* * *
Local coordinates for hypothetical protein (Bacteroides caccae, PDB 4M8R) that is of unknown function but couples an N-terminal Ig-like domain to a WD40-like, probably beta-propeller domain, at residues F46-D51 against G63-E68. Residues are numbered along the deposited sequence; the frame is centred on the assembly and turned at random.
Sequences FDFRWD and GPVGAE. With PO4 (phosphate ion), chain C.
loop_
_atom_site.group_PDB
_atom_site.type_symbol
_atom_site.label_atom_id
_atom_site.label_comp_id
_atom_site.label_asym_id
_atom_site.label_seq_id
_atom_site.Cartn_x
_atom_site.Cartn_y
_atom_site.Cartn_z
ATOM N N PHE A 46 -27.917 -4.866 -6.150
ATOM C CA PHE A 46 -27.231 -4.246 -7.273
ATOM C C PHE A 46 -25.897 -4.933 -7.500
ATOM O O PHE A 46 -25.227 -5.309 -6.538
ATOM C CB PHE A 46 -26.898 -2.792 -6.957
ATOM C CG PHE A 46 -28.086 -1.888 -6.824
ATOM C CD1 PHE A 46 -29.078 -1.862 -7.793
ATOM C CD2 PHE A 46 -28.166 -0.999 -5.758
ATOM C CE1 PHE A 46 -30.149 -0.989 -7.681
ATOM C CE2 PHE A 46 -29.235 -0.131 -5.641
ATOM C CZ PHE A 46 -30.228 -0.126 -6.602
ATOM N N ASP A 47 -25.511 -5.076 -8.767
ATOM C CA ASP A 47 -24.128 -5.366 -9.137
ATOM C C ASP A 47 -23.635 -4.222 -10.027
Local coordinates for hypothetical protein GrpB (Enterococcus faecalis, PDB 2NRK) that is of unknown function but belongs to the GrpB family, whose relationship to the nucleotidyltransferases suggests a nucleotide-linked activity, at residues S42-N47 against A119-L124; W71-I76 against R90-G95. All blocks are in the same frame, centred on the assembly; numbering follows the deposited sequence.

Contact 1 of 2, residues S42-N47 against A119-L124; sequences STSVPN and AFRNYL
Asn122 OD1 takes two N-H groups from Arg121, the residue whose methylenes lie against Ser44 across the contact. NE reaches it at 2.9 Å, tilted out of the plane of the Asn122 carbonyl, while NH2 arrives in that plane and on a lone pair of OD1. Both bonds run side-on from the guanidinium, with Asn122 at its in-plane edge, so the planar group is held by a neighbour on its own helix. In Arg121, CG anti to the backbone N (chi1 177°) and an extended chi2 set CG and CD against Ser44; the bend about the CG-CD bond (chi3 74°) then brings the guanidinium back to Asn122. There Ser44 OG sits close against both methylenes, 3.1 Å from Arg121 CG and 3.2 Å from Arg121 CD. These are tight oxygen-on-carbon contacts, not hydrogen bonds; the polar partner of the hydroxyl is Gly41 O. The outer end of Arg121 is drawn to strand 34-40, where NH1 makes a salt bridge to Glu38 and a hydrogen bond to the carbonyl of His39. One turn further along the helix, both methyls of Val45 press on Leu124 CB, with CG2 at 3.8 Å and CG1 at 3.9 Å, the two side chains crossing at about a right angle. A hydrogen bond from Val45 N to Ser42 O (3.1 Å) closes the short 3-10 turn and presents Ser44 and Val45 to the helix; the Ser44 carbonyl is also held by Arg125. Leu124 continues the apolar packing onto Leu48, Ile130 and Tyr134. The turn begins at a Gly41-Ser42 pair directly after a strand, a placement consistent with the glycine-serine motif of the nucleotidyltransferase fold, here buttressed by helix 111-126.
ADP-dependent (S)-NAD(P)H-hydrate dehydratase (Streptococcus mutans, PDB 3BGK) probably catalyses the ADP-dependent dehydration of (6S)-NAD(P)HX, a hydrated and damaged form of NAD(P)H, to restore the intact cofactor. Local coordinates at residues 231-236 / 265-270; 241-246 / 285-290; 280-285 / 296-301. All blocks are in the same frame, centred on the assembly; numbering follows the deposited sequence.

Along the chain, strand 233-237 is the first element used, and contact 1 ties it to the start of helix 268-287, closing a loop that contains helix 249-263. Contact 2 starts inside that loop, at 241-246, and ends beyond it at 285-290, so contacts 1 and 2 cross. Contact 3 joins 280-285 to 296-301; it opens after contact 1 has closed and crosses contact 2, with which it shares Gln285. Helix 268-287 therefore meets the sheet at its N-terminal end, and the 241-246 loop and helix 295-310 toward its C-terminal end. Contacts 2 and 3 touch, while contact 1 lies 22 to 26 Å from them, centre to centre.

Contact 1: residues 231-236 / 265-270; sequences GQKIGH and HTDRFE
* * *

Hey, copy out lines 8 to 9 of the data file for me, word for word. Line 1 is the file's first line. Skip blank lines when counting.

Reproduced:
_atom_site.label_asym_id
_atom_site.label_seq_id